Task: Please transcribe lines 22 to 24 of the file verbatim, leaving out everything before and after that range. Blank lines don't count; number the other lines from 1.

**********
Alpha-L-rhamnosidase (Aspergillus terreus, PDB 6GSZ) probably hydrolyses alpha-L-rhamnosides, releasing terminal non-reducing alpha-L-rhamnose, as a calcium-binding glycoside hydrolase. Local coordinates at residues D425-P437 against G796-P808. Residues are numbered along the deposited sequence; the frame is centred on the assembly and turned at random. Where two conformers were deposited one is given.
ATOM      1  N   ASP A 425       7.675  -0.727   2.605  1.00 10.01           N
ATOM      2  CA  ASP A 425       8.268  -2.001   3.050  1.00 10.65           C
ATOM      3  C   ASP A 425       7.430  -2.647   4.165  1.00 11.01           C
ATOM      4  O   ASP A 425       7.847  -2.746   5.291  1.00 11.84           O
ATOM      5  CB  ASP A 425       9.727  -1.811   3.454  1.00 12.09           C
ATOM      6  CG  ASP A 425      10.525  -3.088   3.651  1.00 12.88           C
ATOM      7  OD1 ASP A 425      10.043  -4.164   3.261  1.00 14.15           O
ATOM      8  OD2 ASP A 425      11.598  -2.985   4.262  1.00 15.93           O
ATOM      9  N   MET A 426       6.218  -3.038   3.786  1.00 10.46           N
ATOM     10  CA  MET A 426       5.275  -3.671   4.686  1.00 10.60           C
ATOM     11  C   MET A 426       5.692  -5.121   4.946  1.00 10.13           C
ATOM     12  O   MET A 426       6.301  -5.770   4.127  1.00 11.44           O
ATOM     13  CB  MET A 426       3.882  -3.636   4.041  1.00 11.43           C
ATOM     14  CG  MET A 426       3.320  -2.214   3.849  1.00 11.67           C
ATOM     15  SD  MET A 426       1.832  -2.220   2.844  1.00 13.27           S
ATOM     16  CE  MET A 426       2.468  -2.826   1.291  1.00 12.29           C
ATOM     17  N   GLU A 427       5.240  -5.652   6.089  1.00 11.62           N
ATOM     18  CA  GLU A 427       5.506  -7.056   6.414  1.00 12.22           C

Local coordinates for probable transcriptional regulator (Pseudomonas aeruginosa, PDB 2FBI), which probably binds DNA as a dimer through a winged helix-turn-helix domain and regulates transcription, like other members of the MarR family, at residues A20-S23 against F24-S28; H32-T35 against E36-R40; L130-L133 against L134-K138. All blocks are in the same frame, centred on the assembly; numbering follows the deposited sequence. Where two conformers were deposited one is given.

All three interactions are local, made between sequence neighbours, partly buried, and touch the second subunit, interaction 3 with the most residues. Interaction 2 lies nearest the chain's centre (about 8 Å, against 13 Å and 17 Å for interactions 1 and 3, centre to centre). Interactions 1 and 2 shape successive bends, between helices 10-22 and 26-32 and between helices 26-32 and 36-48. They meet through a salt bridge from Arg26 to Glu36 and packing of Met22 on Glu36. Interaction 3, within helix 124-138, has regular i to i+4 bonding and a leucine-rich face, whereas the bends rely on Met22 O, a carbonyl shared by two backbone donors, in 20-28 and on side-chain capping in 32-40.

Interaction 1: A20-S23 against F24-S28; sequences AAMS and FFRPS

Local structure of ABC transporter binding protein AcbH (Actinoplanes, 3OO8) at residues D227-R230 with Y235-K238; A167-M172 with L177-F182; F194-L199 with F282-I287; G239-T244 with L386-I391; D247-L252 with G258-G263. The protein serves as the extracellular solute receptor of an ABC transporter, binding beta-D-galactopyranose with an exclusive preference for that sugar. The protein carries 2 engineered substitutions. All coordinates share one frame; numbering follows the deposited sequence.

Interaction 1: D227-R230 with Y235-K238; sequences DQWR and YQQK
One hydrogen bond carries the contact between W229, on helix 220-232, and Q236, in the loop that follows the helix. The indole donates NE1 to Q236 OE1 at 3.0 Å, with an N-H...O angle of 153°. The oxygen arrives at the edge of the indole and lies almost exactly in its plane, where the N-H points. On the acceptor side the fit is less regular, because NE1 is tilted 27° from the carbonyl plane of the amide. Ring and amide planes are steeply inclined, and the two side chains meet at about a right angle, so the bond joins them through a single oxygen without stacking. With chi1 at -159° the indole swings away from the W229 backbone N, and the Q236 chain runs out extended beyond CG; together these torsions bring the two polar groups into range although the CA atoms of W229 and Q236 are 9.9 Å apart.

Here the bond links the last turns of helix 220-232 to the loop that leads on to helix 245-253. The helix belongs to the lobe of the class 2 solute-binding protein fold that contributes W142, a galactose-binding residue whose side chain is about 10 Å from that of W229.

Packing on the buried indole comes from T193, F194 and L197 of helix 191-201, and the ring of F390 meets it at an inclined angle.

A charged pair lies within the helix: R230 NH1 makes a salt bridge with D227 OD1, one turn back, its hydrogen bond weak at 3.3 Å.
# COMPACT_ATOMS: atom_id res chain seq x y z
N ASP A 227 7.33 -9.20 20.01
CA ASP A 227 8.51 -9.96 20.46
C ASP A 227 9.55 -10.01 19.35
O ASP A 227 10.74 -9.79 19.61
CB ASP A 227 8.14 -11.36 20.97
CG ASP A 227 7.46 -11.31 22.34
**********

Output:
Interaction 1: A20-S23 against F24-S28; sequences AAMS and FFRPS

Local structure of ABC transporter binding protein AcbH (Actinoplanes, 3OO8) at residues D227-R230 with Y235-K238; A167-M172 with L177-F182; F194-L199 with F282-I287; G239-T244 with L386-I391; D247-L252 with G258-G263. The protein serves as the extracellular solute receptor of an ABC transporter, binding beta-D-galactopyranose with an exclusive preference for that sugar. The protein carries 2 engineered substitutions. All coordinates share one frame; numbering follows the deposited sequence.

Interaction 1: D227-R230 with Y235-K238; sequences DQWR and YQQK